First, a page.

Pro-Qadhafi forces in Sirte have rejected the National Transitional Council ultimatum to surrender, meaning the NTC forces (:"rebels" seems a bit overtaken by events, given widespread international recognition) will presumably have to mount a full campaign. But two weeks ago, everyone expected Tripoli to require a long, hard, slogging battle against last-ditch defenders, but the city fell with surprising speed.
Certainly the exp4ected resistance in Tripoli evaporated quickly. The hollowness of support for the regime, despite brutal measures to hold the line, saw resistance crumble. Sirte may be a tougher nut to crack: Qadhafi's native town, with tribal allegiances to him, and a town that has benefited from government largesse (as a small town that has come to host African summits regularly), and with a lot on the line.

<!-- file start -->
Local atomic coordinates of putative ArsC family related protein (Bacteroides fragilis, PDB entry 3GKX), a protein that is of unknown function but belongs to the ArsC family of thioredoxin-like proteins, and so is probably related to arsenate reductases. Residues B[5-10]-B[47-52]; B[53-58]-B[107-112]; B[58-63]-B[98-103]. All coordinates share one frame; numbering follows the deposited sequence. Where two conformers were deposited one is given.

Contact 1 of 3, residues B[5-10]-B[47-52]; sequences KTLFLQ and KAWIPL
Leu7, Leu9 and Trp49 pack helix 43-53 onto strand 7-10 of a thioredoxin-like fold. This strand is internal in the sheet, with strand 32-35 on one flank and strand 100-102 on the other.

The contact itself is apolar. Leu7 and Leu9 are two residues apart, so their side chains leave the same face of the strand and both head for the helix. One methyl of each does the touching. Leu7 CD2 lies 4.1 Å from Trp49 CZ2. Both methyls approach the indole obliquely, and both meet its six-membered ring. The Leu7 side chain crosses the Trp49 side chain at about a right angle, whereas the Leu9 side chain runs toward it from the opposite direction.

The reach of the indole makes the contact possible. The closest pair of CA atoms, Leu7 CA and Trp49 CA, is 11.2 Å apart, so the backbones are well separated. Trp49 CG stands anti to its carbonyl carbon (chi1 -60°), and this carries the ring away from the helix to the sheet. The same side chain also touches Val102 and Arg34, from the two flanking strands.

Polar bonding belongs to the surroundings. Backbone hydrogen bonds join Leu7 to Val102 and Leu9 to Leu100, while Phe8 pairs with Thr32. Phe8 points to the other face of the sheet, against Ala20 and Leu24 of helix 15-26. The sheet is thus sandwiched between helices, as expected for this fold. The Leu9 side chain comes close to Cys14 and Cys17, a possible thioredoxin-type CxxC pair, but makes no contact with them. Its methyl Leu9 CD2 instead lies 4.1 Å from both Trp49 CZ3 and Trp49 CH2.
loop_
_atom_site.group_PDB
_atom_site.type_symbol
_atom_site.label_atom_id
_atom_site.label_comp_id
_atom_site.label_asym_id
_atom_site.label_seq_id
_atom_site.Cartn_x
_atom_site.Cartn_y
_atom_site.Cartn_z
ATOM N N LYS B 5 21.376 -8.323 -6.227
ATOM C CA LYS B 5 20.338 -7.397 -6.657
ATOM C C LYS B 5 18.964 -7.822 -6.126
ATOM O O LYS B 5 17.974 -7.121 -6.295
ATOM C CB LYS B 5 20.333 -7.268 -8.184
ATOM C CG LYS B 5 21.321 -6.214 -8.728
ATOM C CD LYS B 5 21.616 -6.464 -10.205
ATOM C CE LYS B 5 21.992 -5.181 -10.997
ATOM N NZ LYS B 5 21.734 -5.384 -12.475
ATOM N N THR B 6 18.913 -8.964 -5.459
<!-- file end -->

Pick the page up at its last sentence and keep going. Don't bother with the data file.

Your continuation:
The question, I suspect, is whether the regime's dwindling support has reached a point of no return, where (as happened first with Russia in 1917 and then with Germany in 1918) the army simply melts away. Qadhafius African mercenaries have no incentives to fight tot he last man; but some of the regime's elite forces may still have fight in them.
Meanshile, the explosion of a car bomb in Tripoli is a reminder that, as was the case in Iraq, the capture of the capital does not assure an end to violence.